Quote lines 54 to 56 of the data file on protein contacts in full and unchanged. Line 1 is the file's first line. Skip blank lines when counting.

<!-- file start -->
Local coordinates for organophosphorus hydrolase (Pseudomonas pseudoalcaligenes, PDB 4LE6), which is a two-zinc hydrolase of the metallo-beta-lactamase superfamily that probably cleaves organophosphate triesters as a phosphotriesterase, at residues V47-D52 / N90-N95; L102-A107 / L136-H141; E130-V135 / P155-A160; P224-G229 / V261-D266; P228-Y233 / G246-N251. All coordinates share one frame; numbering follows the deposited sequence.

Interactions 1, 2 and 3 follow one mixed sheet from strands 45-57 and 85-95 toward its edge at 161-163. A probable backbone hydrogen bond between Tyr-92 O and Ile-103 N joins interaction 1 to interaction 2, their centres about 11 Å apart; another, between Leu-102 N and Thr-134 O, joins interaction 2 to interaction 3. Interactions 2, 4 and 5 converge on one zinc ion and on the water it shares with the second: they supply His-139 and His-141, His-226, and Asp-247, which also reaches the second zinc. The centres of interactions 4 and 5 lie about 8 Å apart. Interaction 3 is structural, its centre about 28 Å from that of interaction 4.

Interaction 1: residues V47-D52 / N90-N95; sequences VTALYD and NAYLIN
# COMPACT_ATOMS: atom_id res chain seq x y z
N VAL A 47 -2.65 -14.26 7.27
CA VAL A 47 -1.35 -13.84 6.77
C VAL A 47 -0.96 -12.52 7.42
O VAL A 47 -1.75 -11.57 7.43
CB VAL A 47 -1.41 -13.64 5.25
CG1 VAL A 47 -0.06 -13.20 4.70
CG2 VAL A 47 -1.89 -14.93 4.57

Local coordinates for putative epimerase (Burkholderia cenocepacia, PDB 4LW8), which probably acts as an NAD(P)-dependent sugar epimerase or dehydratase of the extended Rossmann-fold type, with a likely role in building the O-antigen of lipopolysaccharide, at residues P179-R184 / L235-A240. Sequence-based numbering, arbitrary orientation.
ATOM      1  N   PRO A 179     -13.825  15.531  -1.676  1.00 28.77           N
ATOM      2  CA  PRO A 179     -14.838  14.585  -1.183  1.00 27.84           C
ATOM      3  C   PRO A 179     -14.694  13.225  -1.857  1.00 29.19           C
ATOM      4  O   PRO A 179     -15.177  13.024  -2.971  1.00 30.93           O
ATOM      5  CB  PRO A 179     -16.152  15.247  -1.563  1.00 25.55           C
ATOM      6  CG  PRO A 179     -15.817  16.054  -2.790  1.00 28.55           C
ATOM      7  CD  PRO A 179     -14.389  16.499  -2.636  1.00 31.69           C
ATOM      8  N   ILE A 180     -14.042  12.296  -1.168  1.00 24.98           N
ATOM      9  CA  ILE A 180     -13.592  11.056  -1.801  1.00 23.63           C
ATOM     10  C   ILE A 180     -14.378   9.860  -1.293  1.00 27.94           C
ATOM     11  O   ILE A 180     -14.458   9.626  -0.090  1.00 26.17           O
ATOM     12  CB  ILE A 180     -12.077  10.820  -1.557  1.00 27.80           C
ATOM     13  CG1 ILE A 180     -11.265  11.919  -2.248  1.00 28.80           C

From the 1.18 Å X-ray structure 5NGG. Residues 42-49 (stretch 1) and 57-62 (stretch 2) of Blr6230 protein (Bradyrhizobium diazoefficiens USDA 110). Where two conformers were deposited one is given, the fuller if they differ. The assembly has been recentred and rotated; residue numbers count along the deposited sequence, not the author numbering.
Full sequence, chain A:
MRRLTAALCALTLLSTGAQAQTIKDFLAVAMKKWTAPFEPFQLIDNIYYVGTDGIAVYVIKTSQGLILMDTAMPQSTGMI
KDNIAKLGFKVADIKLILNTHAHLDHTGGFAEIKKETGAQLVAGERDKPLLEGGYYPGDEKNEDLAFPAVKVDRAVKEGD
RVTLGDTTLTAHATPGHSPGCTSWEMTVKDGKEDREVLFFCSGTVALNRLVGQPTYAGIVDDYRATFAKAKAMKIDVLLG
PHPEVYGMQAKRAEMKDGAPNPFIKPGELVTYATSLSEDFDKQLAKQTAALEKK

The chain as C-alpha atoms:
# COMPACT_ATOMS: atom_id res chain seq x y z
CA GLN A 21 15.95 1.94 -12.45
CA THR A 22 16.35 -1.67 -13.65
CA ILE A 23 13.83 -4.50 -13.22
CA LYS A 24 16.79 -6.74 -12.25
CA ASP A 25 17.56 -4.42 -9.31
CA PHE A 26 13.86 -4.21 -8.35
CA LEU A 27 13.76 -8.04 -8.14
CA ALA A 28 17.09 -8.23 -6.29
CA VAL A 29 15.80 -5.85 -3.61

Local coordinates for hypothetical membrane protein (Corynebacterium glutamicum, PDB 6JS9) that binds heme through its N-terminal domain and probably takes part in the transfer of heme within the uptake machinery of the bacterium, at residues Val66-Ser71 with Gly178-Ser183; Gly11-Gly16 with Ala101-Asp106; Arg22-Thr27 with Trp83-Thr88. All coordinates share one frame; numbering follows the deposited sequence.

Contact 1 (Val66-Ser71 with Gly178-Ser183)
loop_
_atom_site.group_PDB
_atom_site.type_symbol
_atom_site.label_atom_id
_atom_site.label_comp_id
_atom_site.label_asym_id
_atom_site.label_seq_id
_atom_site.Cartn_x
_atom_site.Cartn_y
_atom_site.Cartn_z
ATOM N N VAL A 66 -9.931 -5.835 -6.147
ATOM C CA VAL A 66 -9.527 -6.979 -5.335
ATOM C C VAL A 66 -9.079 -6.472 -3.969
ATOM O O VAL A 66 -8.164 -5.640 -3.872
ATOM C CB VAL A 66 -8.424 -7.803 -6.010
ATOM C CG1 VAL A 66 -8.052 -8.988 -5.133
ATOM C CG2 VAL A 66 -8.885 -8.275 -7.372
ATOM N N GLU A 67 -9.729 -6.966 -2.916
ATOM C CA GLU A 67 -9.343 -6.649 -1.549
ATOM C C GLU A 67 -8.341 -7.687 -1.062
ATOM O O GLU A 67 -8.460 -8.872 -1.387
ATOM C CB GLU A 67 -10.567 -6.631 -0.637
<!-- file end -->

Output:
_atom_site.Cartn_z
ATOM N N VAL A 66 -9.931 -5.835 -6.147
ATOM C CA VAL A 66 -9.527 -6.979 -5.335